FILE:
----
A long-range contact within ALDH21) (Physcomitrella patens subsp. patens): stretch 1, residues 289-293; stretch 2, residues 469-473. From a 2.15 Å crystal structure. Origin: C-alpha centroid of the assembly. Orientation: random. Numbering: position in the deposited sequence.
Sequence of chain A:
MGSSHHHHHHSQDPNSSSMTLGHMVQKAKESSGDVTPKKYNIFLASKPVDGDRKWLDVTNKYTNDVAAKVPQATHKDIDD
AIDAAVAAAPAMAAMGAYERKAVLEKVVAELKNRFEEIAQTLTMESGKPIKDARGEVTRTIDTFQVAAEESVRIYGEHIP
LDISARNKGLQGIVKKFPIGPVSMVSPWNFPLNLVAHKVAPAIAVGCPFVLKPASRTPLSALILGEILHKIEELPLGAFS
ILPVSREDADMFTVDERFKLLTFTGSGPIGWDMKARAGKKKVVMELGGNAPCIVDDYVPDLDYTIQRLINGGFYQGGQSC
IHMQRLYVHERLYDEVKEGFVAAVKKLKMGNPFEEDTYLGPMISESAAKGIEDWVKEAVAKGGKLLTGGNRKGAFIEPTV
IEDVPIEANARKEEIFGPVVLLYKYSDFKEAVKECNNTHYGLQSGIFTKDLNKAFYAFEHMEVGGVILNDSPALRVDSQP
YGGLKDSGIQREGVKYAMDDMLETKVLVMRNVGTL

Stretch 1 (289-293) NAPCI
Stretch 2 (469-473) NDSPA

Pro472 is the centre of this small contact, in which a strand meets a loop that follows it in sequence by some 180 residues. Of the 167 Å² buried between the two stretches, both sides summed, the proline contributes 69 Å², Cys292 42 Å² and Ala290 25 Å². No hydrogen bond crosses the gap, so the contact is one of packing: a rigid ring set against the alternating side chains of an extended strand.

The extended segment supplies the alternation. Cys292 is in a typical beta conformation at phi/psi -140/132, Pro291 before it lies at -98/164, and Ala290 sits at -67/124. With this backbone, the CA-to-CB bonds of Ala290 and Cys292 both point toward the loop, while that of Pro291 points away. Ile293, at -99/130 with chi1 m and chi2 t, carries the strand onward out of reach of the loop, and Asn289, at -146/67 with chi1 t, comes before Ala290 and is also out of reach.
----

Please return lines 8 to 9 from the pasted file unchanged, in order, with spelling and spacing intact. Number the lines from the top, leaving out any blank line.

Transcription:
IEDVPIEANARKEEIFGPVVLLYKYSDFKEAVKECNNTHYGLQSGIFTKDLNKAFYAFEHMEVGGVILNDSPALRVDSQP
YGGLKDSGIQREGVKYAMDDMLETKVLVMRNVGTL